From the early days of computing there has been a need to manage computer assets since they represent a significant capital investment. But with the advent of PC networks the problem escalated to a serious level.
Today each user has their own computer compared to the earlier days of a central computer with dumb terminals. It is difficult to misuse a dumb terminal, it is difficult not to with a PC! Each user has a full function computer, with storage, operating system, application programs and, worse, private data. This problem is exaggerated because users today deem it a right to have a PC on their desk, many of them so that they can appear to be working. It would be impossible to cost justify all those PCs, but now they have a status rating and few companies can afford to impose realistic limits on who and how many people have their own machine. Thus the problem of managing the company's assets has reached frightening proportions.
It would not be such a major problem if the software industry had any standards for establishing licence fees, but there aren't any. Some charge on the number of active users but most charge on the number of potential users. It is surprising that this is legal, but it is.
Asset management has a high profile today because of the proliferation of PCs. Management of mainframes and shared servers is in fact equally important, but does not present the same problems, first because there are less of them and second because they are managed by IT staff, not users. The focus therefore is inevitably on PC management, but don't forget the other systems!
The first requirement is to accurately evaluate what assets are actually in place. This includes both hardware and software. Further this is a moving target as machines are added, retired, relocated and modified, so that the management systems must be dynamic. Hardware management is far simpler than software management, particularly if no older machines are involved (they didn't have mechanisms for detecting hardware configuration). In all cases a server keeps a database of details for each and every machine, including the more difficult problem created by laptops. Each PC is loaded with a client which performs the local checks and communicates details with the server. This client can also be used to activate certain changes dictated by the server, such as deleting, adding or updating files. The products on the market today are managed from the server by IT professionals, without any individual end-user involvement.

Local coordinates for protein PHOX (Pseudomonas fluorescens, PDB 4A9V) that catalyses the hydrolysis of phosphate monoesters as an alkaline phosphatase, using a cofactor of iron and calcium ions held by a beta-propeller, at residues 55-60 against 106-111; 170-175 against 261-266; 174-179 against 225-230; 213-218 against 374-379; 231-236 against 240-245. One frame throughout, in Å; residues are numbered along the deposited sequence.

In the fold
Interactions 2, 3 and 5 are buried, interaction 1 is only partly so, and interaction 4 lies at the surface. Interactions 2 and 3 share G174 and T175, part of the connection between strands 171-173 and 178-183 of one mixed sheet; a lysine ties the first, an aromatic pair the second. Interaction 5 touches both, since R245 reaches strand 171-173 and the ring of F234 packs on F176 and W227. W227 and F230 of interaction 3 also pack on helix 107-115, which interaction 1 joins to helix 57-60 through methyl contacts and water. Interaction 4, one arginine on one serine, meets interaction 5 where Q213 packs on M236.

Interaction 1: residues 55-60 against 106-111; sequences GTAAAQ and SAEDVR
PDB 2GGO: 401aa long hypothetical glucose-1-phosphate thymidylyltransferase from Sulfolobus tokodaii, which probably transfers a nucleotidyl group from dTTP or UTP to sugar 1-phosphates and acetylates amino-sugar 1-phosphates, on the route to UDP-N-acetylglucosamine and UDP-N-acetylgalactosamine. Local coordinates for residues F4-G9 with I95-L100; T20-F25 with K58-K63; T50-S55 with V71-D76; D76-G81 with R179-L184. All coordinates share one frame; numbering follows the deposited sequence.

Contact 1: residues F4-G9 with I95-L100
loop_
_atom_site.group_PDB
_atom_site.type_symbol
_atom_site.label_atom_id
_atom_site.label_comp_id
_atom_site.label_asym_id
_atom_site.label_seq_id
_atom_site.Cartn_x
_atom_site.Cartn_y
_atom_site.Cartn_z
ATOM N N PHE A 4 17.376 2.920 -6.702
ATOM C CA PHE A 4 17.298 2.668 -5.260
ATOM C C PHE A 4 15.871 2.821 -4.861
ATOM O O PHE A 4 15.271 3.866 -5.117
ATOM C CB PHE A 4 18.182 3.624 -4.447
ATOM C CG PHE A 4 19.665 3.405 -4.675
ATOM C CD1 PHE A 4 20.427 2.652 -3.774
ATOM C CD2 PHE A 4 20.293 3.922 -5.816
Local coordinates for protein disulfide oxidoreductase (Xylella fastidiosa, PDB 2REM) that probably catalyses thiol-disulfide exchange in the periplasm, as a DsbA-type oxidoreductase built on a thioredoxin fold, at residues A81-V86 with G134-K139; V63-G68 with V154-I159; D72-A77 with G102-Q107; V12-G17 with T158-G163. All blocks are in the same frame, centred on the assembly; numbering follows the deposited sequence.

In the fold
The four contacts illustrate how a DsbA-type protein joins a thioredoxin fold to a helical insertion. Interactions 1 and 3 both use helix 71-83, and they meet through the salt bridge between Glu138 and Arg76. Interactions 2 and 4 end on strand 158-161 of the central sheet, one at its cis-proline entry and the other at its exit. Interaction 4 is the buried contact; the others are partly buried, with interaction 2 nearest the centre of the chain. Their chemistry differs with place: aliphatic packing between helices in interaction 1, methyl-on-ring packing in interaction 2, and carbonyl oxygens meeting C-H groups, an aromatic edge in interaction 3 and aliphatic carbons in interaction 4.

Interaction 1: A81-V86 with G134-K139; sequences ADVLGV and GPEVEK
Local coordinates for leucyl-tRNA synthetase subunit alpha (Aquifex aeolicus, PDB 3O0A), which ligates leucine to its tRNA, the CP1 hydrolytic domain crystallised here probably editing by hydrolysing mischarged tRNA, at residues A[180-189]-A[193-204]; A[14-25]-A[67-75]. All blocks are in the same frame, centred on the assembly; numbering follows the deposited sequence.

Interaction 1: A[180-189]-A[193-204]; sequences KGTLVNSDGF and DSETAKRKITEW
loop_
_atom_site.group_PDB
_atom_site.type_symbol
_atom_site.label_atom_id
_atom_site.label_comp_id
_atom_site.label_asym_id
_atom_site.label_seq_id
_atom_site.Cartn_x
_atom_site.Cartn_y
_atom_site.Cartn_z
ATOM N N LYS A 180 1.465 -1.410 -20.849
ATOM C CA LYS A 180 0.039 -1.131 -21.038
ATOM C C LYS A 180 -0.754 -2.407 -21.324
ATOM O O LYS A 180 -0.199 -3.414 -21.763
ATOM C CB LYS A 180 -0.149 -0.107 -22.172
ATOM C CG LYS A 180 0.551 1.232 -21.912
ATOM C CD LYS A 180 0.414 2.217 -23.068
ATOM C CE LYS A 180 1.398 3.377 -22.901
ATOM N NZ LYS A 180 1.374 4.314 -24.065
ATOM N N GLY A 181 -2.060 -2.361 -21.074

Obviously there is a wide variety in the functionality of asset management products, ranging for relatively simple stand-alone systems to those fully integrated with all other management functions. The sophistication of the database and the analysis tools designed to work with it obviously varies dramatically.
There are a wide number of uses for Asset Management Systems (AMS), which often results in a mixture of specialised products. Integrating them is as usual a problem due to limited standards, something that is interesting the standards bodies now.
One of the key historical applications which exploit AMS is the Help Desk. It is essential if help is to be successful that an operator can check a user's system configuration and also to update it if necessary, without leaving the centre. It is essential to ensure that all the correct versions are in use, a very difficult problem because of all the subsidiary routines, normally DLLs, that are used by an application. It is not sufficient to check just the main .EXE files.< BR>
Martin Healey, pioneer development Intel-based computers en c/s-architecture. Director of a number of IT specialist companies and an Emeritus Professor of the University of Wales.